The continuing adventures of Beau Yarbrough

Beau goes to war

Tuesday, March 25, 1997, 0:00
Section: Bosnia,Journalism

Chris and myself in Camp Bedrock

Potomac News photographer Chris Moorhead and I spent over a week in Bosnia-Herzegovina in March 1997, covering the day-to-day life of Virginia soldiers serving as part of SFOR (“Stabilization Force.” And don’t ask me why the military isn’t using real acronyms any more).

We went as part of the U.S. Army’s “regional media visits” programs, flying for free from Dover Air Force Base in Delaware to Ramstein, Germany and from there to Tuzla, where the American forces are based. The program was free, as the Army basically requests the use of six seats on one of the regular U.S. Air Force flights across the Atlantic and from Germany to Bosnia.

Chris had heard a rumor that a similar program had been run during Desert Shield, and a year after I first contacted Major Stanley Heath at the Pentagon – the delay was due to fretting by my management – we flew into Bosnia. Once there, Chris’ biggest contribution – well, besides the photo stuff – was pointing out “hey, look: Blackhawks!” whenever a helicopter flew over. Oh, and also recognizing a UN International Police Task Force member as a cop who’d once pulled him over in Virginia. A good story, gotten by serendipity.

Working long days – 12 hours was typical, although we worked longer – we interviewed soldiers and Bosnians, getting a glimpse at what war has done to this country.

“War torn” is one of those terms people like to throw around willy-nilly. Bosnia today is worse off than Cairo, Egypt, where I lived for 15 months. But Cairo has worked to reach its current stage of Third World squalor (“Third World” is another term used inappropriately. People compare DC to the Third World, although as bad as it is, it’s far better than genuine Third World conditions). The former Yugoslavia, on the other hand, was once the vacation paradise of the East Bloc. It’s as though the people of Switzerland – the country really is that beautiful, with similar culture and style – decided to tear apart Paradise.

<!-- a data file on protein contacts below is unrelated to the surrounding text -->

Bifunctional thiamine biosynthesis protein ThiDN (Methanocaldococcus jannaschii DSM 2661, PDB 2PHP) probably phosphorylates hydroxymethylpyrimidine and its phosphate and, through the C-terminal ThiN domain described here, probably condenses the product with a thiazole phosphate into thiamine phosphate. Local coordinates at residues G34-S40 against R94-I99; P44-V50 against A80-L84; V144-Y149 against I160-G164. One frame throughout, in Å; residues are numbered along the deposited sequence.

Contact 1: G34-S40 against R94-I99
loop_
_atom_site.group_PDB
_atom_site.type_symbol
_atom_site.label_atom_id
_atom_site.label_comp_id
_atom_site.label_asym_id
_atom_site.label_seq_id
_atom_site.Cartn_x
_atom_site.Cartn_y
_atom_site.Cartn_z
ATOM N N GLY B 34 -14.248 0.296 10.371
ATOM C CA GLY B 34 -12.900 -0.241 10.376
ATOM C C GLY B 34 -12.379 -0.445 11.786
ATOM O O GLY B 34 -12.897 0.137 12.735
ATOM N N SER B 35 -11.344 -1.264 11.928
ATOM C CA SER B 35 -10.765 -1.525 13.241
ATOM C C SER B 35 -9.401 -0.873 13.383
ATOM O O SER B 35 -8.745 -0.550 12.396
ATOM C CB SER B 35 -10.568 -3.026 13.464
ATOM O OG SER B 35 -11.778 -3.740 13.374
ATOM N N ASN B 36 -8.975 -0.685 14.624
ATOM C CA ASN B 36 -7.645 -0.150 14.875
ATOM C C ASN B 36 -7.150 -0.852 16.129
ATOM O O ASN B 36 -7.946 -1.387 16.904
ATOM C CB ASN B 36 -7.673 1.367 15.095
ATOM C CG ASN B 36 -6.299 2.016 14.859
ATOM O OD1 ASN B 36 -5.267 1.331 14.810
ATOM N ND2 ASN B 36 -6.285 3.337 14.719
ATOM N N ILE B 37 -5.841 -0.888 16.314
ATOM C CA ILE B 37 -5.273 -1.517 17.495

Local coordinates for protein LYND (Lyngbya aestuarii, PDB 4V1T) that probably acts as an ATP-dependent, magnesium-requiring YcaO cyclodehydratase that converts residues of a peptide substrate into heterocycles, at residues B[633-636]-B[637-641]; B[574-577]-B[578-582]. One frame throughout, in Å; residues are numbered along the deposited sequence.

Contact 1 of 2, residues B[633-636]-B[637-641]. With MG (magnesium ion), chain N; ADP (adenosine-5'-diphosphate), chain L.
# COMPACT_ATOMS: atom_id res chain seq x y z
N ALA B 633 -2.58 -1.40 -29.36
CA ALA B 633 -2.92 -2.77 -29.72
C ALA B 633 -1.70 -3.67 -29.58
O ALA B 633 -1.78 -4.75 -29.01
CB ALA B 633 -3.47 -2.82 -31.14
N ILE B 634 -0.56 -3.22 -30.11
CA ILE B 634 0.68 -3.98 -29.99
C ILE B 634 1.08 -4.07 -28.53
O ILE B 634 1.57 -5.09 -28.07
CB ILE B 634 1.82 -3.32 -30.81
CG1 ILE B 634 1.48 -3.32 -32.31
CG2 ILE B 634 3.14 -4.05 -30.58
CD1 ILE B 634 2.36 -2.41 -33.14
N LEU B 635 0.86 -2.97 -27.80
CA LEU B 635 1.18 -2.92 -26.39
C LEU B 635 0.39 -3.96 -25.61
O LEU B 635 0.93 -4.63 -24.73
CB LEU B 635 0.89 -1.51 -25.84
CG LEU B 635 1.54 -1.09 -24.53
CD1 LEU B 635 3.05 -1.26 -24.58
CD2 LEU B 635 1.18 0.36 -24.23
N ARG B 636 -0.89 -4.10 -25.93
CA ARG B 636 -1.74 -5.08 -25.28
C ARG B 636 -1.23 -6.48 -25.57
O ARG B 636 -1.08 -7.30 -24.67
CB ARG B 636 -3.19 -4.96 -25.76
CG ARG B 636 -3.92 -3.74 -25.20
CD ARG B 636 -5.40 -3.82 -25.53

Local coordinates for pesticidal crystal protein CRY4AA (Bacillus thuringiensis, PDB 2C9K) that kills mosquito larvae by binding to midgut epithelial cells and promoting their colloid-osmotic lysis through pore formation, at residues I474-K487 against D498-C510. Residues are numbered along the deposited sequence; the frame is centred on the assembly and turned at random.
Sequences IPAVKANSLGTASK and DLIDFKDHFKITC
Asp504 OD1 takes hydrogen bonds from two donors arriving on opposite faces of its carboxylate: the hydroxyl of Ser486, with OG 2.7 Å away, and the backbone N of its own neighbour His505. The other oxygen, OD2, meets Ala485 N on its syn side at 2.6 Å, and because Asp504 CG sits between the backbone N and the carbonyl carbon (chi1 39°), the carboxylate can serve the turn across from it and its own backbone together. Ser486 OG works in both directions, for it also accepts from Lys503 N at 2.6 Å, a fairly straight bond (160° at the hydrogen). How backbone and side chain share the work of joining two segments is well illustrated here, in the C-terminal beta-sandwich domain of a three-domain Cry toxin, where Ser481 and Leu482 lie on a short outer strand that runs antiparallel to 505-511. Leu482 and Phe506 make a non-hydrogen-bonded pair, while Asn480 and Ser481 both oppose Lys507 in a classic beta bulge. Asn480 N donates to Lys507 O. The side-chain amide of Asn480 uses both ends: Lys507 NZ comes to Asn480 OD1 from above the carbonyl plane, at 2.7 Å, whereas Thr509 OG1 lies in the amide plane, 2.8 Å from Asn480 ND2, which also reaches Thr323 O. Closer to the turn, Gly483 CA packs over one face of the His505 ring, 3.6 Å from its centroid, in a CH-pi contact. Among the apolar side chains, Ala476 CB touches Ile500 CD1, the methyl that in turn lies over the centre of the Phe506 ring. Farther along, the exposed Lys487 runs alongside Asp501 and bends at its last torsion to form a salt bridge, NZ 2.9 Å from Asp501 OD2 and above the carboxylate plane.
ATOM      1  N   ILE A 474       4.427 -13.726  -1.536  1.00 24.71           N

Interviewing in Camp DobolMany of the soldiers we interviewed said they’d opposed the Bosnian mission before being shipped there, but all but one said they thought we should stay longer, if only for the kids. The country has been ravaged, and the plight of the children hurts the soldiers most of all. Even the poorest Army Reservist knows his kids will have a better lives than the children who waved to us as we drove by in Army Humvees (which are really uncomfortable, by the way).

When we pull out in a year or two (we will be staying longer than summer 1998, of course), everyone, Bosnians and NATO troops, expects the fighting to begin again.

Everyone is exhausted by the carnage, but no one believes the other sides will keep the peace. The border areas we visited were quite scary, with a near-clash between Serbian police and Muslim villagers occurring before us.

While it was frankly exhilarating to ride a C-130 into Bosnia or to drink Serbian beer in the town of Zvornik, it was hard to forget how dangerous everything really was, or to ignore the horror around us. Soccer fields looked like prairie dog fields from all the land mines (there’s one land mine for every two people), nine year old children’s graves were desecrated by opposing ethnic groups, an elderly couple the warring sides were consciously avoiding killing had to hide in their pig sty for several weeks as their entire yard and home were filled with shells and sweet kids still can vividly remember seeing the enemy (formerly their neighbors) sweep into their homes, killing their brothers and fathers.

There are no easy answers there, but giving the Bosnians a chance to get on their feet, and to realize that peace is worth the effort, is critical. That’s not me talking: That’s the soldiers of Eagle Base, Tuzla and all the other camps around Bosnia.

A sampling of my Bosnian stories from the Potomac News:


  1. Hey Beau–

    My sister googled my name and found this. What’s happening in your life?


    Comment by chris moorhead — February 1, 2007 @ 19:50

  2. PS–I have all of the pix from our trip, want to add some visual jazz to it?

    Comment by chris moorhead — February 1, 2007 @ 19:51

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